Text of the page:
12. July 2013 05:59
My co-worker and fellow ecologist, Heather Patti, and I participated in a unique opportunity this past week when we assisted the WI Department of Natural Resources in a survey of the State Endangered/Federally Threatened Prairie White Fringed Orchid (Platanthera leucophaea). This extremely rare plant is primarily found in moist, undisturbed, deep-soiled and/or calcareous prairies and is less commonly seen in tamarack fens. Since these ecosystems are also quite rare, the survival of this beautiful wildflower is dependent upon the preservation and management of the few remaining areas that harbor them. These unique ecosystems are under constant threat of invasive species such as glossy buckthorn (Rhamnus frangula) which can easily overtake a prairie in the absence of fire. The WDNR’s Bureau of Endangered Resources, which was renamed the Bureau of Natural Heritage Conservation on July 1, tracks rare species and manages State Natural Areas to preserve the best remnants of our original landscapes and they depend on many volunteers to help them.
With approximately a dozen other volunteers, Heather and I meandered throughout a prairie in southeast Wisconsin in search of this rare beauty. It was much like looking for a needle in a haystack! By the end of the day, only a small number of orchids were found and their locations GPS’d. I was thrilled to be able to personally find one lonely orchid during the last 10 minutes of a long day searching. In addition to the rare orchid find, we also caught a glimpse of the State-Threatened Blanding’s turtle (Emydoidea blandingii), and several other rare plants such as smooth phlox (Phlox glaberrima), marsh blazing star (Liatris spicata), and ohio goldenrod (Solidago ohioensis), among others.
Credit: Tina Myers, R.A. Smith National
8. July 2013 05:42
It is very satisfying to see teamwork and dedication rewarded. Recently we have received two corporate awards – The Milwaukee Journal Sentinel’s “Best Places to Work” and Zweig White CE News’ national designation as one of the top 20 “Best Civil Engineering Firms to Work For.”
This is R.A. Smith National’s 35th year in business and being selected as a top employer locally and nationally are honors I take to heart. I thank our employees who make our firm what it is with teamwork, good nature and dedication. Of course, a company only exists because of its clients. Our clients give us the purpose to achieve. So I thank our clients for their trust in our services and their continued support. The recognition is a testament that much can be accomplished by working together, and I thank all for their contributions making this a wonderful 35th year in business.
12. June 2013 09:06
While GPS has traditionally been used by R.A. Smith National to survey property, our construction services staff is now using GPS to calculate quantities including earthwork as part of our construction management and inspection services. Our use of GPS to verify construction data has become increasingly important as more contractors are taking advantage of GPS controlled equipment. R.A. Smith National is using GPS as a tool to provide greater accuracy and increased productivity, which translates to a cost savings for our clients.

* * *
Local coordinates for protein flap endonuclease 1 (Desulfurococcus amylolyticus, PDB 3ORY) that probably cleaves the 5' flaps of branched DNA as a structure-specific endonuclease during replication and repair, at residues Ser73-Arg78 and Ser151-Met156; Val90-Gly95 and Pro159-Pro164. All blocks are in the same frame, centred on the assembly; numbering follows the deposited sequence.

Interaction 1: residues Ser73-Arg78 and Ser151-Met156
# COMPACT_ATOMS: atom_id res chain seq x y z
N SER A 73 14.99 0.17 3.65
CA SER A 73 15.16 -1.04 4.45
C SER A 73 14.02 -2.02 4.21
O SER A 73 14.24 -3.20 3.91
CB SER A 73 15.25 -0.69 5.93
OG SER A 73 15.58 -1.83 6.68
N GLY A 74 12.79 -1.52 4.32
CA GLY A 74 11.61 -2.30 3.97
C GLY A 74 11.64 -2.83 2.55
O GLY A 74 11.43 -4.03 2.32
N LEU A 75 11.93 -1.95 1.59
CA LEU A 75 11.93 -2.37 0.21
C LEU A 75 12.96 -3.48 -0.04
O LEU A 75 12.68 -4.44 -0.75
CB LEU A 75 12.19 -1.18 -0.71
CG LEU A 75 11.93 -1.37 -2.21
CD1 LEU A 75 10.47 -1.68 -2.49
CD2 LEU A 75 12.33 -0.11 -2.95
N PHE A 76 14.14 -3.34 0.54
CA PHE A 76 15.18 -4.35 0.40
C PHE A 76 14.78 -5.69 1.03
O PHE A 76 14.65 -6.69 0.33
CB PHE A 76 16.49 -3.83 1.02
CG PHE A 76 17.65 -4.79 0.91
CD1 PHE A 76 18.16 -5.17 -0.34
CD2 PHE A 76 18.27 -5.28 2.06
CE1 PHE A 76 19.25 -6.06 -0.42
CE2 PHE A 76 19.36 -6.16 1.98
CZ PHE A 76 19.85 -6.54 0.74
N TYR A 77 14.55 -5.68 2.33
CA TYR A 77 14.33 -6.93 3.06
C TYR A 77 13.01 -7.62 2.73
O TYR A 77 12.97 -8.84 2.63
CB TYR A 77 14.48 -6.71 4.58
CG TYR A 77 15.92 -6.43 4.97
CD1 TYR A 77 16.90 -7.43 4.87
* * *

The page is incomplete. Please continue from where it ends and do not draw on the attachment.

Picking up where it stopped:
6. June 2013 06:43
Recent construction work at the I-94 interchange and Rawson Avenue in southern Milwaukee County required full daytime and nighttime closures of the freeway system as part of the ongoing I-94 North-South project. Many motorists were detoured onto the local street system, utilizing arterials such as STH 241 (27th Street), STH 38 (Howell Avenue), STH 100 (Ryan Road), Drexel Avenue and College Avenue. These traffic impacts required signal timing modifications at several traffic signals along the detour routes to improve detour traffic flow. R.A. Smith National worked with the Wisconsin Department of Transportation to anticipate traffic problems at key intersections and made the necessary timing adjustments in advance of the closures. On a recent weekend freeway closure, staff monitored field conditions and made adjustments as traffic demands shifted throughout the duration of the closure. Additional overnight and weekend closures are anticipated throughout the summer. Drivers should stay tuned to local news and online resources such as 511wi.org for the latest roadway closure information.
6. May 2013 17:58
You see them everywhere, except in the woods. Lumpy, domed volcanos of mulch around the bases of every tree on a site. What some people don’t realize is that they are slowly stressing and ultimately killing their trees. Building up mulch against the trunk of a tree 4” to 6” and sometimes even 10” above the natural root flare is a very effective way to stress and kill a tree. This can cause fungus and insect infestations at the base of the tree, cracking of the bark and girdling from mice that like to live over winter in these volcano domes. If you can’t see the root flare where the buttress roots meet the original ground level, you have too much mulch or soil on the tree.